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Rationale: it does not involve any conflict in law that has assumed the proportions of a full-blown dispute; the court is being asked only to counsel and not to decide. advice of the courts: a mere suggestion or recommendation that may be accepted or rejected at will by the department requesting it. declaratory judgment: actual controversy ○ Pacu v. Secretary of Education: the mere apprehension that the Secretary of Education might, under the law, withdraw the permit of one of the petitioners does not constitute a justiciable controversy. ○ PHILCONSA v. Villareal: the SC dismissed the petition to compel the Speaker of the House of Representatives to produce the books of accounts of that body because the same had already become moot and academic as the Congress of the Philippines was abolished due to the effectivity of 1973 Constitution. ○ Perez v. Provincial Board: after filing a certificate of candidacy for an elective office, a claim to an appointive office is already moot and academic. ○ Morelos v. De la Rosa: an election protest will have to be dismissed upon the expiration of the protested official’s term. 2. Proper Party- one who has sustained or is in immediate danger of sustaining an injury as a result of the act complained of. ○ Tileston v. Ulmann: the patients of the physician and not the physician himself were the proper parties to question the constitutionality of a law prohibiting the use of contraceptives. ○ Cuyegkeng v. Cruz: if a certain person had not made a claim to the position held by the other, he could not be regarded as the proper party who had sustained an injury as a result of the questioned act. ○ Ex Parte Levitt: Levitt was not a proper party since he was not claiming the position held by Justice Black. ○ People v. Vera: the Government was the proper party to challenge the constitutionality of its own laws. ○ Emergency Powers Case: it is now permissible for an ordinary taxpayer, or a group of taxpayers, to raise the question of the validity of an appropriation law. ○ Tolentino v. COMELEC: a senator had the proper party personality to seek the prohibition of a plebiscite for the ratification of a proposed constitutional amendment. ○ PHILCONSA v. Gimenez: an organization of taxpayers and citizens were the proper party to question the constitutionality of a law providing for certain special retirement benefits for members of the legislature. ○ Oposa v. Factoran: petitioners minors’ personality to sue on behalf of succeeding generation can only be based on the personality concept of intergenerational responsibility insofar as the right to a balanced and healthful ecology is concerned. ○ Sanidad v. COMELEC: the interest of taxpayers in the lawful expenditure if the amounts of public money sufficiently clothe them with that personality to litigate the validity of the Decrees appropriating said funds.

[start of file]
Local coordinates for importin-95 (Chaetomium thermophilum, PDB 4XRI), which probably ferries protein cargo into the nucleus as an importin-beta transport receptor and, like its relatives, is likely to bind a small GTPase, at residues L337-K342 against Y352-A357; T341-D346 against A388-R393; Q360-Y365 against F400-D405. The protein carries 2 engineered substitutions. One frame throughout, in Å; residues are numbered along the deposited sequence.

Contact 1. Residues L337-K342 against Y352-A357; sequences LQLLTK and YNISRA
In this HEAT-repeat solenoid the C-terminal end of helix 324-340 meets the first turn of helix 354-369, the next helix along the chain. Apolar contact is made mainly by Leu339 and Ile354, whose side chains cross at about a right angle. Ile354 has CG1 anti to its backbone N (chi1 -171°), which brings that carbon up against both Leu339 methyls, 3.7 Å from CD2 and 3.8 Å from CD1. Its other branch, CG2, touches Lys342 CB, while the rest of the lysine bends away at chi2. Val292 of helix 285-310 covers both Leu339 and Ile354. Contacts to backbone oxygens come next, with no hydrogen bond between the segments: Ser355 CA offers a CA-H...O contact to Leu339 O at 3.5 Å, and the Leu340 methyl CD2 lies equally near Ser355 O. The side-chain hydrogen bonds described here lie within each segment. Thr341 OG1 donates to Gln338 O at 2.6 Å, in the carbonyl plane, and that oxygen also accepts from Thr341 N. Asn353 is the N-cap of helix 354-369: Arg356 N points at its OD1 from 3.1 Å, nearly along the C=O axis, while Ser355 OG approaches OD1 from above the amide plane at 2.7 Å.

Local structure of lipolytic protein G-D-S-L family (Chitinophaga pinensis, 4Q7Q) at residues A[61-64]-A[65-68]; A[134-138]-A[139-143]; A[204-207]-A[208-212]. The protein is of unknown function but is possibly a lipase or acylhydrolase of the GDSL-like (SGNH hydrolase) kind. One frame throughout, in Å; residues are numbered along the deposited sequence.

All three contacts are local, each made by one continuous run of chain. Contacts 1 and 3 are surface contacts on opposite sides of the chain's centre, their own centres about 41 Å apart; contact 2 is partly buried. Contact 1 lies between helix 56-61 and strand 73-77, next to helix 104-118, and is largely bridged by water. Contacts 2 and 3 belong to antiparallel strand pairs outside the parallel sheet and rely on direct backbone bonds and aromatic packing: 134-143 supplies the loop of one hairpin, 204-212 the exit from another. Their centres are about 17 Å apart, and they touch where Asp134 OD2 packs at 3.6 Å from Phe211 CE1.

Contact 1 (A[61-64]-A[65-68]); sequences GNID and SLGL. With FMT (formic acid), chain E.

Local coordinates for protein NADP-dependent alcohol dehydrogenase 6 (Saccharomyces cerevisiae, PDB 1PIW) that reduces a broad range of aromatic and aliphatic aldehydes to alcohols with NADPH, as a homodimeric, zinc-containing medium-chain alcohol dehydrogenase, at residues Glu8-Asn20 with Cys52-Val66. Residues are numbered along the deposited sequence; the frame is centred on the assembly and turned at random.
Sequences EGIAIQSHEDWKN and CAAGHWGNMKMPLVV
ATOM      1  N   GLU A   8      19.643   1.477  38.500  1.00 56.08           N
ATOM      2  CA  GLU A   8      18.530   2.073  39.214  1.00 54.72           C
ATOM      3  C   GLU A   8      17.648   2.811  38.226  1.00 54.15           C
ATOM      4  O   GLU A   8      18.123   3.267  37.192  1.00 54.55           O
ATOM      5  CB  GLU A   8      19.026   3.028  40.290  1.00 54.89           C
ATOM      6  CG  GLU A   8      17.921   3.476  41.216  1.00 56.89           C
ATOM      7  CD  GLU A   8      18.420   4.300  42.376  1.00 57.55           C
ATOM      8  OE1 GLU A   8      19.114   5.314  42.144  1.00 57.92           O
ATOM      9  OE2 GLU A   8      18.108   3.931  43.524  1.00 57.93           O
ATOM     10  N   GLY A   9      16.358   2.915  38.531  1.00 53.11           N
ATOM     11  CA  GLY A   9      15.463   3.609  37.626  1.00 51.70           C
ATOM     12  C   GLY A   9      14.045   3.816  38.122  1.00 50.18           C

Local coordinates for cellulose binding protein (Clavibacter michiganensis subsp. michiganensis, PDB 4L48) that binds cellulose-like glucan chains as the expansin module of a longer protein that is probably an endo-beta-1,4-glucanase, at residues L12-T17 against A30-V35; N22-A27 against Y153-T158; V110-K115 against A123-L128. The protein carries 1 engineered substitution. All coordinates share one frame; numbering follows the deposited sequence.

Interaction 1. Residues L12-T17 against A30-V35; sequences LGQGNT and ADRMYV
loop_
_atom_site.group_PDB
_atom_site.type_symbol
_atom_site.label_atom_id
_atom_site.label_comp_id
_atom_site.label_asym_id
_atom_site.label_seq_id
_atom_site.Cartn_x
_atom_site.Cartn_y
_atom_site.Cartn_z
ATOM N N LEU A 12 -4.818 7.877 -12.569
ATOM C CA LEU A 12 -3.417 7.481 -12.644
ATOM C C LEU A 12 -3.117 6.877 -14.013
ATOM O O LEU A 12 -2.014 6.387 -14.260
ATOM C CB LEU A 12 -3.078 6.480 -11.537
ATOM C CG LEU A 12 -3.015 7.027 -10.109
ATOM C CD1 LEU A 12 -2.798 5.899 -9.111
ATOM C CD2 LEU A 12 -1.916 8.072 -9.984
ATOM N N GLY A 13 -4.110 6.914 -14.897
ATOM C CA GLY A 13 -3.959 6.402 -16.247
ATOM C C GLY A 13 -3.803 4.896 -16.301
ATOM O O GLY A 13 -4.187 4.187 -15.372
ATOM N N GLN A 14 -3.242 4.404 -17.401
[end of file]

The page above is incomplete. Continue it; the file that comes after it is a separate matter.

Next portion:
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Macalintal v. COMELEC: if the issue is of transcendental significance to the Filipino people, then the Court can take jurisdiction over such cases. Lozada v. COMELEC: if it involves a generalized interest just like calling for a special election, the petitioners were not the proper parties. Guazon v. De Villa: well-meaning citizens with only second-hand knowledge of the events were not considered proper parties to challenge the saturation driver or “zonas” being conducted by the military. Kilosbayan v. Morato: taxpayers do not have a legal standing to question the contract providing for the holding of the lotto or a national lottery. Osmena v. COMELEC: if the petitioner had not been injured as a result of the ban on political commercials on radio and television, then he is not the proper party. Telecommunications and Broadcast Attorneys of the Philippines, Inc. v. COMELEC: petitioners have no right of questioning the law requiring the television and radio stations to allocate free time to the respondent agency. or the